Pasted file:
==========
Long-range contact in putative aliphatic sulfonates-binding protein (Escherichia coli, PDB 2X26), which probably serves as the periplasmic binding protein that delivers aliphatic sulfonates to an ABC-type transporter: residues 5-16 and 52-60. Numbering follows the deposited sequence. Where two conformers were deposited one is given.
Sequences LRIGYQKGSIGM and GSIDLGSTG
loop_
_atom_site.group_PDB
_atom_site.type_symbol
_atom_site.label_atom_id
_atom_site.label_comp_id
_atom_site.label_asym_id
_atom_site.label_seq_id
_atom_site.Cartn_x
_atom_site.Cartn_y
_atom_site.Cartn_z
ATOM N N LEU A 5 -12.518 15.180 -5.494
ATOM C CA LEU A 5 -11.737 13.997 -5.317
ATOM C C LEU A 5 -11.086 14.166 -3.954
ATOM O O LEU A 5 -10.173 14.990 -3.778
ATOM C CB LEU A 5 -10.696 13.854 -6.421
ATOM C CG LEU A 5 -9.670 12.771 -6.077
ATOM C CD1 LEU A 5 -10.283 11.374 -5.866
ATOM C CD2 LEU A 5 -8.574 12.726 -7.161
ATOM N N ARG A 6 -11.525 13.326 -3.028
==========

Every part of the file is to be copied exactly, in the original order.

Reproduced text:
Long-range contact in putative aliphatic sulfonates-binding protein (Escherichia coli, PDB 2X26), which probably serves as the periplasmic binding protein that delivers aliphatic sulfonates to an ABC-type transporter: residues 5-16 and 52-60. Numbering follows the deposited sequence. Where two conformers were deposited one is given.
Sequences LRIGYQKGSIGM and GSIDLGSTG
loop_
_atom_site.group_PDB
_atom_site.type_symbol
_atom_site.label_atom_id
_atom_site.label_comp_id
_atom_site.label_asym_id
_atom_site.label_seq_id
_atom_site.Cartn_x
_atom_site.Cartn_y
_atom_site.Cartn_z
ATOM N N LEU A 5 -12.518 15.180 -5.494
ATOM C CA LEU A 5 -11.737 13.997 -5.317
ATOM C C LEU A 5 -11.086 14.166 -3.954
ATOM O O LEU A 5 -10.173 14.990 -3.778
ATOM C CB LEU A 5 -10.696 13.854 -6.421
ATOM C CG LEU A 5 -9.670 12.771 -6.077
ATOM C CD1 LEU A 5 -10.283 11.374 -5.866
ATOM C CD2 LEU A 5 -8.574 12.726 -7.161
ATOM N N ARG A 6 -11.525 13.326 -3.028